The Paycheck Protection Program created by CARES has been a key piece of relief for businesses impacted by Covid-19. However, the SBA and Treasury’s 8-week limitation to use the funds and 75% requirement to spend the funds only on “payroll costs” (as defined) has caused unnecessary hardship for businesses already hurting and which are greatly in need of funds.
The U.S. Chamber, the AICPA and others have urged Congress to make changes over the past many weeks, and changes are finally here. The President is expected to soon sign the Paycheck Protection Flexibility Act. A collective sigh of relief can probably be heard among business owners across the country because businesses now have a tripled time frame to use the funds and have a reduced threshold for payroll cost spend, among other critical changes.
A summary of the changes compiled by the AICPA and as reported by the Journal of Accountancy is below:
- “Current PPP borrowers can choose to extend the eight-week period to 24 weeks, or they can keep the original eight-week period. New PPP borrowers will have a 24-week covered period, but the covered period can’t extend beyond Dec. 31, 2020. This flexibility is designed to make it easier for more borrowers to reach full, or almost full, forgiveness.
- Under the language in the House bill, the payroll expenditure requirement drops to 60% from 75% but is now a cliff, meaning that borrowers must spend at least 60% on payroll or none of the loan will be forgiven. Currently, a borrower is required to reduce the amount eligible for forgiveness if less than 75% of eligible funds are used for payroll costs, but forgiveness isn’t eliminated if the 75% threshold isn’t met. Rep. Chip Roy (Texas), who co-sponsored the bill in the House, said in a House speech that the bill intended the sliding scale to remain in effect at 60%. Senators Marco Rubio and Susan Collins indicated that technical tweaks could be made to the bill to restore the sliding scale. UPDATE June 8, 2020 – Per the Journal of Accountancy, “In a joint statement Monday from SBA Administrator Jovita Carranza and Treasury Secretary Steven Mnuchin clarified that partial loan forgiveness will also be available under the 60% threshold. Specifically, if a borrower uses less than 60% of the loan amount for payroll costs during the forgiveness covered period, the borrower will continue to be eligible for partial loan forgiveness, subject to at least 60% of the loan forgiveness amount having been used for payroll costs.”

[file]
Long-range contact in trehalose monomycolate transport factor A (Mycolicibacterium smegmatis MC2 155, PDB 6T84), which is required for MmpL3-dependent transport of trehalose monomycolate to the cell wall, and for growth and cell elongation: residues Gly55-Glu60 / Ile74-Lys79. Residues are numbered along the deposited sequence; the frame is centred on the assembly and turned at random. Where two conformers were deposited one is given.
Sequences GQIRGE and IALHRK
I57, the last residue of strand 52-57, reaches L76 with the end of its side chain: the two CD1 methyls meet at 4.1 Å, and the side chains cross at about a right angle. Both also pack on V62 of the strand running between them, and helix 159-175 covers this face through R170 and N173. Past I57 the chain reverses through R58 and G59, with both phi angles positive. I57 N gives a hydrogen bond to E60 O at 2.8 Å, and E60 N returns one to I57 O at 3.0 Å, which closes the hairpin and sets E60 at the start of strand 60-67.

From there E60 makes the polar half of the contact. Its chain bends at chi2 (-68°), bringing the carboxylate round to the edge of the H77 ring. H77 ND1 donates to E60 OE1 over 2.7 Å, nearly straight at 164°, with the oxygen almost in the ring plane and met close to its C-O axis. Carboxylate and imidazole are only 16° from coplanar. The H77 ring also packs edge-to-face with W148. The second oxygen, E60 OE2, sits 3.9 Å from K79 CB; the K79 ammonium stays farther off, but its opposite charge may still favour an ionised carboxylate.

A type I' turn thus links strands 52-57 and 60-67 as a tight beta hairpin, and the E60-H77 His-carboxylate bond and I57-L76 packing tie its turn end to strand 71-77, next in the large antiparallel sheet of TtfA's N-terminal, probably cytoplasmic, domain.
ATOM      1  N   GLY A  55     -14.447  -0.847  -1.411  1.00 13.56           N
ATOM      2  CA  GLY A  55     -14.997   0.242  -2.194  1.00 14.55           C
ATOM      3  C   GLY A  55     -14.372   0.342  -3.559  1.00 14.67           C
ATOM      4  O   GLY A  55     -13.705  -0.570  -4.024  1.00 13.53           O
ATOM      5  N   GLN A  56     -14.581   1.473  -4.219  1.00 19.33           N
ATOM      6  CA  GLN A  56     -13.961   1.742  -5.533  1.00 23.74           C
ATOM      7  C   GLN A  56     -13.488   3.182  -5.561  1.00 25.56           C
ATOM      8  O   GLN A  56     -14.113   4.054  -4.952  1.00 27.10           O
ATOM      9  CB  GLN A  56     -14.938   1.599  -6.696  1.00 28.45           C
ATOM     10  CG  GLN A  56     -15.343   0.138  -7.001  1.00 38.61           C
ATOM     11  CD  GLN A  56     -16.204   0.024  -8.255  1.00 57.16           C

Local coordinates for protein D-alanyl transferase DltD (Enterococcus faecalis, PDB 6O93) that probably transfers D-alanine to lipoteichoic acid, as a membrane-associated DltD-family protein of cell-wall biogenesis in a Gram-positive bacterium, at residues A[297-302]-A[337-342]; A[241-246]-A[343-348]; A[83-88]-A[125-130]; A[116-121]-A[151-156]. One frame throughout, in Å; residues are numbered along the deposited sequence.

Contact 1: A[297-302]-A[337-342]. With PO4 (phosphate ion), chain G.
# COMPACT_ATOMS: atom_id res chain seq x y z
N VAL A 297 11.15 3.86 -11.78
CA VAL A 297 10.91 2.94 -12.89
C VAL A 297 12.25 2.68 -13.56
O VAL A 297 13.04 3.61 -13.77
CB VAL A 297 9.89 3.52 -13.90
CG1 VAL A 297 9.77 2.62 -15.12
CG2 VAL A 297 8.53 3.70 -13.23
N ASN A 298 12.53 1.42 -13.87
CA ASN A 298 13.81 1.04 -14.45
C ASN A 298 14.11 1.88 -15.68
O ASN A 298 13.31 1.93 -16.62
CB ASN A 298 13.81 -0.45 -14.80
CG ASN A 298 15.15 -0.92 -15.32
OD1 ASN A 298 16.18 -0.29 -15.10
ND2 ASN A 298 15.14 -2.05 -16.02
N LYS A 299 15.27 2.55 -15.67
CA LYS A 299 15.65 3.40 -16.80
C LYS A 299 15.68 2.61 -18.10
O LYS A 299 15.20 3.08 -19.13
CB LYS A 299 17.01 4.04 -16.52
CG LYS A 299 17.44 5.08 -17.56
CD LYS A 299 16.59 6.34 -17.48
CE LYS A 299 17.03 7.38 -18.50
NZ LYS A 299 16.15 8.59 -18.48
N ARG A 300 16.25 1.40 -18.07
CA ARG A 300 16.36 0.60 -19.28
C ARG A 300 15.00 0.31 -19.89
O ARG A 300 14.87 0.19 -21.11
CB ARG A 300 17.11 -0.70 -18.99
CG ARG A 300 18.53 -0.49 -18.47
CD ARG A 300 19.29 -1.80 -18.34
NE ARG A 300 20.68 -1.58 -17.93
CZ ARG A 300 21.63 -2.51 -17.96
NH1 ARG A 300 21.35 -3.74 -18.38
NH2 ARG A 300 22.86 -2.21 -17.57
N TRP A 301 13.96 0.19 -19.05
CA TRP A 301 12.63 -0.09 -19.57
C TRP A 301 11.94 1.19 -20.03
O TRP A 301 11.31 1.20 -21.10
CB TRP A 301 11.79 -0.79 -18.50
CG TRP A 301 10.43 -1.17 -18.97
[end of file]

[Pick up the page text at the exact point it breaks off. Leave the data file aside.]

- Borrowers can use the 24-week period to restore their workforce levels and wages to the pre-pandemic levels required for full forgiveness. This must be done by Dec. 31, a change from the previous deadline of June 30.
- The legislation includes two new exceptions allowing borrowers to achieve full PPP loan forgiveness even if they don’t fully restore their workforce. Previous guidance already allowed borrowers to exclude from those calculations employees who turned down good faith offers to be rehired at the same hours and wages as before the pandemic. The new bill allows borrowers to adjust because they could not find qualified employees or were unable to restore business operations to Feb. 15, 2020, levels due to COVID-19 related operating restrictions.
- New borrowers now have five years to repay the loan instead of two. Existing PPP loans can be extended up to 5 years if the lender and borrower agree. The interest rate remains at 1%.
- The bill allows businesses that took a PPP loan to also delay payment of their payroll taxes, which was prohibited under the CARES Act.”
Accordingly, look for changes to come on the SBA and Treasury Loan Forgiveness Application that was put out 2 weeks ago.
The deadline to apply for PPP funds is still June 30, and as of writing there are still funds available, so if you haven’t tried and feel you qualify, it is time to apply!
As always, we are here to help with any questions you may have. You are important to us!